The Great Indoors

Rough Draft
(Richard Thompson)
By Joel Achenbach
Sunday, June 25, 2006

It's camping season! Time to dive into the wilderness with nothing but your wits, your gear and your jumbo cooler jammed with enough steaks and iced-down beverages to supply the entire 3rd Armored Division! Herewith, some tips for becoming a happy, indeed wildly euphoric, camper:

Bringing proper gear

When you are out in the woods, roughing it, getting in touch with your inner Wild Person, you don't want to discover that you forgot to bring enough propane to operate both the Coleman Mosquito Deleto 2200 System bug trap and the Coleman "Hot Water on Demand" Portable Water Heater. A good rule of thumb on propane is to bring so much that you need an extra axle on your vehicle.

Sure, as you're unpacking your gear, you might think: "Did I really need a massage chair? Was it a little over the top to bring the queen-size inflatable Eddie Bauer Raised Insta-Bed and the two-sink collapsible "gourmet kitchen" and all those backpacker's martini glasses that nest together so nicely and are made of incredibly durable Lexan? polycarbonate?" The answer is, you're going camping, not joining a monastery. The outdoors is the new indoors, which means you'll need all the gear you can possibly fit in the trailer you'll be pulling behind your car. But if you really insist on "going native," don't bring the champagne flutes.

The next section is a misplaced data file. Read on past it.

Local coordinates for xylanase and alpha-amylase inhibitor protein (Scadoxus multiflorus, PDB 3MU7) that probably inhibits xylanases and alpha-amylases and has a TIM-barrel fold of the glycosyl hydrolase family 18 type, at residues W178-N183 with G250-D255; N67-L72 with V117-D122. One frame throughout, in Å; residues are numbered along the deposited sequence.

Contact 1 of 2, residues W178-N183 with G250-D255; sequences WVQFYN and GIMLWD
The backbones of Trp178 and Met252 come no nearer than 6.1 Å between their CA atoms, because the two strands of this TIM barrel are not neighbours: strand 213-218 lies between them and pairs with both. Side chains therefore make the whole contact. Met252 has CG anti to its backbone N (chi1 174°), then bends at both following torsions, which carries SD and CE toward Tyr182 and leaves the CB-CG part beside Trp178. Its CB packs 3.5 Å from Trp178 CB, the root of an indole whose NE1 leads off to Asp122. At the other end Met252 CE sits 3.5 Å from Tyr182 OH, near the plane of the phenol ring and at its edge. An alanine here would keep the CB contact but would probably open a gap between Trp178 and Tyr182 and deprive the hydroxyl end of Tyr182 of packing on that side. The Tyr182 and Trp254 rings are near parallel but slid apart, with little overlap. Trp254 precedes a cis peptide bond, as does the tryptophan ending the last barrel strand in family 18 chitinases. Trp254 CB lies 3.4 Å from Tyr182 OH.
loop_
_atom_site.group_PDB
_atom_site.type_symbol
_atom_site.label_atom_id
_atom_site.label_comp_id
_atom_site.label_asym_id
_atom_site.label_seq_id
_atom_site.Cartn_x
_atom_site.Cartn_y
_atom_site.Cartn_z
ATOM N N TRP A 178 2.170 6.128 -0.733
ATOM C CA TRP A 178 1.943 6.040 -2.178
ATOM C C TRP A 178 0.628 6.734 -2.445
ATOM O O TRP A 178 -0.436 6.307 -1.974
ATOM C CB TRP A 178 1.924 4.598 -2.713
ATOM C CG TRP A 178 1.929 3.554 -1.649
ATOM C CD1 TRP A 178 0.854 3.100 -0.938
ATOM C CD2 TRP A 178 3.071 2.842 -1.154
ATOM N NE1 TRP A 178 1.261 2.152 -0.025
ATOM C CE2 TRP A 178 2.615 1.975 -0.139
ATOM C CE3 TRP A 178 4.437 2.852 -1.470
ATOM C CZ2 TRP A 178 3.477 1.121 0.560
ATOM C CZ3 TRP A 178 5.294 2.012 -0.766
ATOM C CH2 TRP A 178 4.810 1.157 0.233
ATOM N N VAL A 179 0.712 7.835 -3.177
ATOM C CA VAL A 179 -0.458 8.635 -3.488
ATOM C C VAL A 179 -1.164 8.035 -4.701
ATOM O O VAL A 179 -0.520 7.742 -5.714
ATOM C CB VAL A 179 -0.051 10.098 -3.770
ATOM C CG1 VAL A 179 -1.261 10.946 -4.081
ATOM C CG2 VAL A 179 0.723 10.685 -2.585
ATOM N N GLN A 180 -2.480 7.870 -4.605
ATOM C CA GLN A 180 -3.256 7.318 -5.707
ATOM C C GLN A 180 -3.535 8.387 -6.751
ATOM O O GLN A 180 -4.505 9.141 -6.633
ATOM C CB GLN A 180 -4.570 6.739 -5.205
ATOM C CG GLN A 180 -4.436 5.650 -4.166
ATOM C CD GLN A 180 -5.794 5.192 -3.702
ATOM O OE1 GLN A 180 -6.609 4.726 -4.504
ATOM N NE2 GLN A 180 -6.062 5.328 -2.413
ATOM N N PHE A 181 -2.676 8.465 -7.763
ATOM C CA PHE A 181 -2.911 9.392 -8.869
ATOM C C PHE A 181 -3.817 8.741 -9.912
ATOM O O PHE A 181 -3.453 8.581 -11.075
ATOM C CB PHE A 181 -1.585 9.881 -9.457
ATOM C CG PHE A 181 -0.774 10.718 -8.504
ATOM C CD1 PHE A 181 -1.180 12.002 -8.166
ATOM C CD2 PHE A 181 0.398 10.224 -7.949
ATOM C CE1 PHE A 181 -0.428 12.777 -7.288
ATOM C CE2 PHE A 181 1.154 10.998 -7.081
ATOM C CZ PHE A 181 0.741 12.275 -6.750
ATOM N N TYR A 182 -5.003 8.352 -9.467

Picking a campsite

The spot must be reasonably level and free of stones, sticks, ant beds, snake holes, human bones or any other evidence of ritual sacrifice and cannibalism. Avoid areas with poison ivy. If you are unsure what poison ivy looks like, presume that any green plant is poison ivy. If necessary, camp on pavement.

When the tent is set up, ensure that all campers know how to reach you at the motel you spotted earlier in the day.

Starting a fire

Find dry sticks underneath logs, and perch them in "tepee" formation on top of leaves, bark, etc. Take a stick, and insert one end in a depression in a rock filled with leaves or thin bark shavings under the tepee. Twirl stick violently between your palms while explaining to younger campers the principle of making a fire with nothing more than natural materials and human ingenuity. Add lighter fluid. Ignite with match.

WARNING: Gasoline is never recommended, as it is highly volatile and should be used only by a "volunteer," while you take cover at least a quarter-mile away.

CAUTION: Never leave a fire unattended, or leave a campsite with a fire still smoldering, unless some other camper nearby has a much better fire and better beverages, and you are reasonably sure that your original fire will not burn down the entire forest or that, if it did burn down the entire forest, the land would be better off used for agricultural purposes or housing developments anyway.

Backcountry camping

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